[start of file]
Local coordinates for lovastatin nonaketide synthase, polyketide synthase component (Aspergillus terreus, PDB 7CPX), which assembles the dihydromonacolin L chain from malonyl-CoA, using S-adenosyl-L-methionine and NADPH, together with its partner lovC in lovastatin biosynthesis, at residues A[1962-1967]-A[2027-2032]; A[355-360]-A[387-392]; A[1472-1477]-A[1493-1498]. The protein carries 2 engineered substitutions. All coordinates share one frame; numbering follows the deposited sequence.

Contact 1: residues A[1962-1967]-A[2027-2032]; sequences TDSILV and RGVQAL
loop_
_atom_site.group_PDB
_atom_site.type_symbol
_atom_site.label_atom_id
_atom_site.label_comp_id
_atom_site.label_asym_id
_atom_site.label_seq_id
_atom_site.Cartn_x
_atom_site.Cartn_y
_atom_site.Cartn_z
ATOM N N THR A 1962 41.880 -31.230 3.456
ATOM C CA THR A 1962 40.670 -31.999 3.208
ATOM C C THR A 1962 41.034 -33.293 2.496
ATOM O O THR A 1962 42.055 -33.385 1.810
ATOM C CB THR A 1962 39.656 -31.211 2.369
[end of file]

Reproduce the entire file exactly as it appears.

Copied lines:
Local coordinates for lovastatin nonaketide synthase, polyketide synthase component (Aspergillus terreus, PDB 7CPX), which assembles the dihydromonacolin L chain from malonyl-CoA, using S-adenosyl-L-methionine and NADPH, together with its partner lovC in lovastatin biosynthesis, at residues A[1962-1967]-A[2027-2032]; A[355-360]-A[387-392]; A[1472-1477]-A[1493-1498]. The protein carries 2 engineered substitutions. All coordinates share one frame; numbering follows the deposited sequence.

Contact 1: residues A[1962-1967]-A[2027-2032]; sequences TDSILV and RGVQAL
loop_
_atom_site.group_PDB
_atom_site.type_symbol
_atom_site.label_atom_id
_atom_site.label_comp_id
_atom_site.label_asym_id
_atom_site.label_seq_id
_atom_site.Cartn_x
_atom_site.Cartn_y
_atom_site.Cartn_z
ATOM N N THR A 1962 41.880 -31.230 3.456
ATOM C CA THR A 1962 40.670 -31.999 3.208
ATOM C C THR A 1962 41.034 -33.293 2.496
ATOM O O THR A 1962 42.055 -33.385 1.810
ATOM C CB THR A 1962 39.656 -31.211 2.369